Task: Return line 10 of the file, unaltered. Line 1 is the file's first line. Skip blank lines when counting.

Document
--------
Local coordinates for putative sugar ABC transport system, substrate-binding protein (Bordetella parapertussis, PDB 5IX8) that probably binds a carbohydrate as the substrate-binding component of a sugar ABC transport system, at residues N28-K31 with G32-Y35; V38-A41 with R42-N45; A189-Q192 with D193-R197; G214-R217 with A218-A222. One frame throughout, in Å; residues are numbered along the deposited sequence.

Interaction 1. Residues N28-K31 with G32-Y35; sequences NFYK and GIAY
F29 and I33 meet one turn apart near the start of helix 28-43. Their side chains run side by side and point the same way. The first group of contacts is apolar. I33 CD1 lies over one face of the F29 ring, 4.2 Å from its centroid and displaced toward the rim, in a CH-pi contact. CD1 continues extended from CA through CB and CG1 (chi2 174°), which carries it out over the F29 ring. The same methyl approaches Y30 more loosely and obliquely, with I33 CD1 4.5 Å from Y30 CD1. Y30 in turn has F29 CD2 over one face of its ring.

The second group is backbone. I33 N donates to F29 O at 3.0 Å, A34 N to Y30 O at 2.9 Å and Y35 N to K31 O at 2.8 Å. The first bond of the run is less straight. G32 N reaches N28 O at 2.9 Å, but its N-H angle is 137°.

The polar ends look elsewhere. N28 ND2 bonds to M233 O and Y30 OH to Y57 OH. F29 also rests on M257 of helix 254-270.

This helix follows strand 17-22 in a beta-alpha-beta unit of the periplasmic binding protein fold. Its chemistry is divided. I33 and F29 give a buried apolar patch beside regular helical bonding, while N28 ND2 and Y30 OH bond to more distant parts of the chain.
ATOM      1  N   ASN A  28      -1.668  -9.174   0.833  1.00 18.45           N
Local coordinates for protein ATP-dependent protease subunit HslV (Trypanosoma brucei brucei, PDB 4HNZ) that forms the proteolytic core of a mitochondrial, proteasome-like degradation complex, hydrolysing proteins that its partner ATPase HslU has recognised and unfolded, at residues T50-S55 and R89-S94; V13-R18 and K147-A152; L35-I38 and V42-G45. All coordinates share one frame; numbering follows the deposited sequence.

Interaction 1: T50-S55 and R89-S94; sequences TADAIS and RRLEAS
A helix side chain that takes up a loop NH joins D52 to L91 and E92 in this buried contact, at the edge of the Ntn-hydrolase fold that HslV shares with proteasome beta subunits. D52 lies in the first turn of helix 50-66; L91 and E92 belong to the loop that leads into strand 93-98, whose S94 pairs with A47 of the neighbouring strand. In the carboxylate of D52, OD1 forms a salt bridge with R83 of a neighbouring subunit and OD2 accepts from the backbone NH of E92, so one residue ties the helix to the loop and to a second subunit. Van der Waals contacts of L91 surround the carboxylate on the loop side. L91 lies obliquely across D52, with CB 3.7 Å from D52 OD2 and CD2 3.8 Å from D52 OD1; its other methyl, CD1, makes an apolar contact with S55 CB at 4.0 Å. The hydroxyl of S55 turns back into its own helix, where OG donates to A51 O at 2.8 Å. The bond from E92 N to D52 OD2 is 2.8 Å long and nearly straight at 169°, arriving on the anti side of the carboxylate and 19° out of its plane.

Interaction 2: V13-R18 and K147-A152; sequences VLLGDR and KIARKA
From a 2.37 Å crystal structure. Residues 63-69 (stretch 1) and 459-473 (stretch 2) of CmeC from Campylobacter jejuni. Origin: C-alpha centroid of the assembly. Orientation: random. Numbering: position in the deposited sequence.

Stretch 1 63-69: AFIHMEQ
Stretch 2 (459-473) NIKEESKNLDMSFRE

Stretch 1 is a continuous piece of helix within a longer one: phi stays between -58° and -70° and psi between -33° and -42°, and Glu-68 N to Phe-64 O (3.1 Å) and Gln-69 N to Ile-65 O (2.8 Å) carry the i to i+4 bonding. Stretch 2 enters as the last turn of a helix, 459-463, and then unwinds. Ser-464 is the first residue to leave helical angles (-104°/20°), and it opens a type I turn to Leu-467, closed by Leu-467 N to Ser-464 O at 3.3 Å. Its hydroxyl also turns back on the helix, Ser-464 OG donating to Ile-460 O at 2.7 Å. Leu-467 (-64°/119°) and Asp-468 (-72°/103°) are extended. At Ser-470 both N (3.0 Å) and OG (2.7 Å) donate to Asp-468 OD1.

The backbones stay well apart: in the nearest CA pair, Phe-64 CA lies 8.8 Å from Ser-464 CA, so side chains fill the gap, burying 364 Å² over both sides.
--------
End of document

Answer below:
A helix side chain that takes up a loop NH joins D52 to L91 and E92 in this buried contact, at the edge of the Ntn-hydrolase fold that HslV shares with proteasome beta subunits. D52 lies in the first turn of helix 50-66; L91 and E92 belong to the loop that leads into strand 93-98, whose S94 pairs with A47 of the neighbouring strand. In the carboxylate of D52, OD1 forms a salt bridge with R83 of a neighbouring subunit and OD2 accepts from the backbone NH of E92, so one residue ties the helix to the loop and to a second subunit. Van der Waals contacts of L91 surround the carboxylate on the loop side. L91 lies obliquely across D52, with CB 3.7 Å from D52 OD2 and CD2 3.8 Å from D52 OD1; its other methyl, CD1, makes an apolar contact with S55 CB at 4.0 Å. The hydroxyl of S55 turns back into its own helix, where OG donates to A51 O at 2.8 Å. The bond from E92 N to D52 OD2 is 2.8 Å long and nearly straight at 169°, arriving on the anti side of the carboxylate and 19° out of its plane.